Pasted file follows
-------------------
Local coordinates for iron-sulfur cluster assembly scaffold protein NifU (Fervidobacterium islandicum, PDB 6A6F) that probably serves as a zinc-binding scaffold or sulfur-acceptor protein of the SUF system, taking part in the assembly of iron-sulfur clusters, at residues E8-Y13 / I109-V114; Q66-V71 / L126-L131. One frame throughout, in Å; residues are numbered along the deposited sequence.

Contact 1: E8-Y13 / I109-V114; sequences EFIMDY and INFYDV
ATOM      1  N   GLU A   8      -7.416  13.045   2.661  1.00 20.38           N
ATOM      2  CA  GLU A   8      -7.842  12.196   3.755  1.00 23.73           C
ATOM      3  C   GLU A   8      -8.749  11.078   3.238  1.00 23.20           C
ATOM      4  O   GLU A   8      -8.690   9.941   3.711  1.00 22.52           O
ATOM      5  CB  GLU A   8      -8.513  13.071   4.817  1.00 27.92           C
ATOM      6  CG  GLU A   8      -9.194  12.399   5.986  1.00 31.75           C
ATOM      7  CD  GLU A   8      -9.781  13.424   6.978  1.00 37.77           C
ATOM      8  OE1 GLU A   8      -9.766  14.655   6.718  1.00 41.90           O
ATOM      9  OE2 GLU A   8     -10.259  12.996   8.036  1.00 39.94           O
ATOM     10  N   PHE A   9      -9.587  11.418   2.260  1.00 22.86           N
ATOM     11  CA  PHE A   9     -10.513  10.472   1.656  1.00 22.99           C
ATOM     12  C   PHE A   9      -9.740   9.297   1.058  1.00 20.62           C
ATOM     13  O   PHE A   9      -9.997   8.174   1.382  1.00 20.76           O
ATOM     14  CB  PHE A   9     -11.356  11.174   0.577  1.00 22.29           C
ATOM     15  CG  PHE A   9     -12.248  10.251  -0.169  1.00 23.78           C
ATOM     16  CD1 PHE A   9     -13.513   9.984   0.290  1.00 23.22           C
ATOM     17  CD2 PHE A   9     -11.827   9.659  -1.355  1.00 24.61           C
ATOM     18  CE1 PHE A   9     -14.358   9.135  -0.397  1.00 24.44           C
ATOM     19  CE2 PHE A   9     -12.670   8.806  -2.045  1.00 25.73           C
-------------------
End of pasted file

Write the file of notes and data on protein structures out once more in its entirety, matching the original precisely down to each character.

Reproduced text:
Local coordinates for iron-sulfur cluster assembly scaffold protein NifU (Fervidobacterium islandicum, PDB 6A6F) that probably serves as a zinc-binding scaffold or sulfur-acceptor protein of the SUF system, taking part in the assembly of iron-sulfur clusters, at residues E8-Y13 / I109-V114; Q66-V71 / L126-L131. One frame throughout, in Å; residues are numbered along the deposited sequence.

Contact 1: E8-Y13 / I109-V114; sequences EFIMDY and INFYDV
ATOM      1  N   GLU A   8      -7.416  13.045   2.661  1.00 20.38           N
ATOM      2  CA  GLU A   8      -7.842  12.196   3.755  1.00 23.73           C
ATOM      3  C   GLU A   8      -8.749  11.078   3.238  1.00 23.20           C
ATOM      4  O   GLU A   8      -8.690   9.941   3.711  1.00 22.52           O
ATOM      5  CB  GLU A   8      -8.513  13.071   4.817  1.00 27.92           C
ATOM      6  CG  GLU A   8      -9.194  12.399   5.986  1.00 31.75           C
ATOM      7  CD  GLU A   8      -9.781  13.424   6.978  1.00 37.77           C
ATOM      8  OE1 GLU A   8      -9.766  14.655   6.718  1.00 41.90           O
ATOM      9  OE2 GLU A   8     -10.259  12.996   8.036  1.00 39.94           O
ATOM     10  N   PHE A   9      -9.587  11.418   2.260  1.00 22.86           N
ATOM     11  CA  PHE A   9     -10.513  10.472   1.656  1.00 22.99           C
ATOM     12  C   PHE A   9      -9.740   9.297   1.058  1.00 20.62           C
ATOM     13  O   PHE A   9      -9.997   8.174   1.382  1.00 20.76           O
ATOM     14  CB  PHE A   9     -11.356  11.174   0.577  1.00 22.29           C
ATOM     15  CG  PHE A   9     -12.248  10.251  -0.169  1.00 23.78           C
ATOM     16  CD1 PHE A   9     -13.513   9.984   0.290  1.00 23.22           C
ATOM     17  CD2 PHE A   9     -11.827   9.659  -1.355  1.00 24.61           C
ATOM     18  CE1 PHE A   9     -14.358   9.135  -0.397  1.00 24.44           C
ATOM     19  CE2 PHE A   9     -12.670   8.806  -2.045  1.00 25.73           C